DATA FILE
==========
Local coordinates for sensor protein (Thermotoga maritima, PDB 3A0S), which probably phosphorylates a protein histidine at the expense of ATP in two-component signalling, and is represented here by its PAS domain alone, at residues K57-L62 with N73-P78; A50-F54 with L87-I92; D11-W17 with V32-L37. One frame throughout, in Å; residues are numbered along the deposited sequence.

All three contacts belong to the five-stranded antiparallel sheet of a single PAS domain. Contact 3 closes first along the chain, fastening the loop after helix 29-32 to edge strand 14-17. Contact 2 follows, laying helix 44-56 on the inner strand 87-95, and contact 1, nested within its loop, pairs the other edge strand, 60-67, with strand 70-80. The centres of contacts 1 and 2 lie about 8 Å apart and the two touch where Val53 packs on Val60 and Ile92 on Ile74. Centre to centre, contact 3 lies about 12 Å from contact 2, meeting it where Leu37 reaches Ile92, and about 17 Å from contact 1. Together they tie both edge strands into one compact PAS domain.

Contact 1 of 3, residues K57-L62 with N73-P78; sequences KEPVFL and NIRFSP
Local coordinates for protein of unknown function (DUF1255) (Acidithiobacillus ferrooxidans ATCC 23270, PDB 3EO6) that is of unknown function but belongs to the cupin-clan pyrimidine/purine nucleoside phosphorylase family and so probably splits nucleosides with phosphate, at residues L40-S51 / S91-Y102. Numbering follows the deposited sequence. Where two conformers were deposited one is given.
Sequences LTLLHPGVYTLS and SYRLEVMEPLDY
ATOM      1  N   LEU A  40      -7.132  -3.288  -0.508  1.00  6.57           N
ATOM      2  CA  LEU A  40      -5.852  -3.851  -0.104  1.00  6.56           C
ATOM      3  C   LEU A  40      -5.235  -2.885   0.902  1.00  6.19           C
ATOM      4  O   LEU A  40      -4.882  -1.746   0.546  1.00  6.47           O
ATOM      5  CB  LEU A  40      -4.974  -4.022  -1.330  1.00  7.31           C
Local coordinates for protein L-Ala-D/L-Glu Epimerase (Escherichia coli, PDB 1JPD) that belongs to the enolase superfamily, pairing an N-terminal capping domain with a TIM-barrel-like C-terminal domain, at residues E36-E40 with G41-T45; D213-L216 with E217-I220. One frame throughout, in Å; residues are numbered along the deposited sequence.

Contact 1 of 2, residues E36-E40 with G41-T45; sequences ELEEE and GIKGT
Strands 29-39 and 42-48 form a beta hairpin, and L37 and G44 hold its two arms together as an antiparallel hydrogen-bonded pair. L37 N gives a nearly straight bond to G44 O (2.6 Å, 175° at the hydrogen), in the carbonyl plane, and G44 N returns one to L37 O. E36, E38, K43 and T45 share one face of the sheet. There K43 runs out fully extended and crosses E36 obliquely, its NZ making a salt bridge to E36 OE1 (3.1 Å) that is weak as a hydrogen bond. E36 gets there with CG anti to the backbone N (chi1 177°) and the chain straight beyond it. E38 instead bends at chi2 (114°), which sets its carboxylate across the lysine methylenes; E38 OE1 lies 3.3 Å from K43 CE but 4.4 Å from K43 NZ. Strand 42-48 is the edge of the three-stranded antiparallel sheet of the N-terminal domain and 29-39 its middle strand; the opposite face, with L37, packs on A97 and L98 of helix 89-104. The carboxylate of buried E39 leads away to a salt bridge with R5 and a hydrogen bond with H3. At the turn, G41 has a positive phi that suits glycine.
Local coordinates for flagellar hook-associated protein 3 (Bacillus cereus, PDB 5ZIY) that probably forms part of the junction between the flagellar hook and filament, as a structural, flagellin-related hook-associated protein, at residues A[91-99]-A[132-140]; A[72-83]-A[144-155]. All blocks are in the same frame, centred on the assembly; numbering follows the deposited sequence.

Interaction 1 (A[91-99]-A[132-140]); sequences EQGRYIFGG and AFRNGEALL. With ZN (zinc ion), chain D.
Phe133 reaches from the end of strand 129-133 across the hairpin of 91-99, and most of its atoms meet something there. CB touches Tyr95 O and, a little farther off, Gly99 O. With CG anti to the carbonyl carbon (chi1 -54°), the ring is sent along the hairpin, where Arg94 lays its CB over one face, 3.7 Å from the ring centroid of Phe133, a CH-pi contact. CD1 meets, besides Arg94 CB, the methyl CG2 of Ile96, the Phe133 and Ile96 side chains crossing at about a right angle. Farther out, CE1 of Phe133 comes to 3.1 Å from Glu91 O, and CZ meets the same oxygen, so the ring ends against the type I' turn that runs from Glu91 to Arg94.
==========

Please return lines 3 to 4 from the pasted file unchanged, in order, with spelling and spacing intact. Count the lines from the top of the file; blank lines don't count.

Contact 1 of 3, residues K57-L62 with N73-P78; sequences KEPVFL and NIRFSP
Local coordinates for protein of unknown function (DUF1255) (Acidithiobacillus ferrooxidans ATCC 23270, PDB 3EO6) that is of unknown function but belongs to the cupin-clan pyrimidine/purine nucleoside phosphorylase family and so probably splits nucleosides with phosphate, at residues L40-S51 / S91-Y102. Numbering follows the deposited sequence. Where two conformers were deposited one is given.